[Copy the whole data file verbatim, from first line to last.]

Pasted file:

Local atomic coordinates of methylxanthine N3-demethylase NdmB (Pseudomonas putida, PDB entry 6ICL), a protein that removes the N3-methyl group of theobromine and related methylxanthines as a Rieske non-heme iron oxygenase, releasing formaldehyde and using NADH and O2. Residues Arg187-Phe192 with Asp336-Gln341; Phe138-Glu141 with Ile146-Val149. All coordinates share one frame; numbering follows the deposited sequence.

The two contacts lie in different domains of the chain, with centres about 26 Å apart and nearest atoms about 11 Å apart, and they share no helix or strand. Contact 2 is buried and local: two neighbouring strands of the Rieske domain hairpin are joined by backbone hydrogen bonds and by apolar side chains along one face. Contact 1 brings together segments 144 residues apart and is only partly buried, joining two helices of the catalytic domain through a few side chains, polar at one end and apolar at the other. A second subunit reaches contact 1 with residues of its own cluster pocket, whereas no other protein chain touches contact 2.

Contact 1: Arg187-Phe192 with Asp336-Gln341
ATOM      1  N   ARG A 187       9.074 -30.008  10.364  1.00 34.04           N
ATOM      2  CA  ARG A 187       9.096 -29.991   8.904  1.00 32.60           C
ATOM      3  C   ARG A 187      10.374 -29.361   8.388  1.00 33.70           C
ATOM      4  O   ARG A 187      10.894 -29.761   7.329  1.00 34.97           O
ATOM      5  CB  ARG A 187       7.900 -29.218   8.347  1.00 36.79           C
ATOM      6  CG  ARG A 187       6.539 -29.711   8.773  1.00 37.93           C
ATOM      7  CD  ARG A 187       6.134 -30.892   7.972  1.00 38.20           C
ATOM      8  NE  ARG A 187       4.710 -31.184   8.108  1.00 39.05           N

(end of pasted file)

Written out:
Local atomic coordinates of methylxanthine N3-demethylase NdmB (Pseudomonas putida, PDB entry 6ICL), a protein that removes the N3-methyl group of theobromine and related methylxanthines as a Rieske non-heme iron oxygenase, releasing formaldehyde and using NADH and O2. Residues Arg187-Phe192 with Asp336-Gln341; Phe138-Glu141 with Ile146-Val149. All coordinates share one frame; numbering follows the deposited sequence.

The two contacts lie in different domains of the chain, with centres about 26 Å apart and nearest atoms about 11 Å apart, and they share no helix or strand. Contact 2 is buried and local: two neighbouring strands of the Rieske domain hairpin are joined by backbone hydrogen bonds and by apolar side chains along one face. Contact 1 brings together segments 144 residues apart and is only partly buried, joining two helices of the catalytic domain through a few side chains, polar at one end and apolar at the other. A second subunit reaches contact 1 with residues of its own cluster pocket, whereas no other protein chain touches contact 2.

Contact 1: Arg187-Phe192 with Asp336-Gln341
ATOM      1  N   ARG A 187       9.074 -30.008  10.364  1.00 34.04           N
ATOM      2  CA  ARG A 187       9.096 -29.991   8.904  1.00 32.60           C
ATOM      3  C   ARG A 187      10.374 -29.361   8.388  1.00 33.70           C
ATOM      4  O   ARG A 187      10.894 -29.761   7.329  1.00 34.97           O
ATOM      5  CB  ARG A 187       7.900 -29.218   8.347  1.00 36.79           C
ATOM      6  CG  ARG A 187       6.539 -29.711   8.773  1.00 37.93           C
ATOM      7  CD  ARG A 187       6.134 -30.892   7.972  1.00 38.20           C
ATOM      8  NE  ARG A 187       4.710 -31.184   8.108  1.00 39.05           N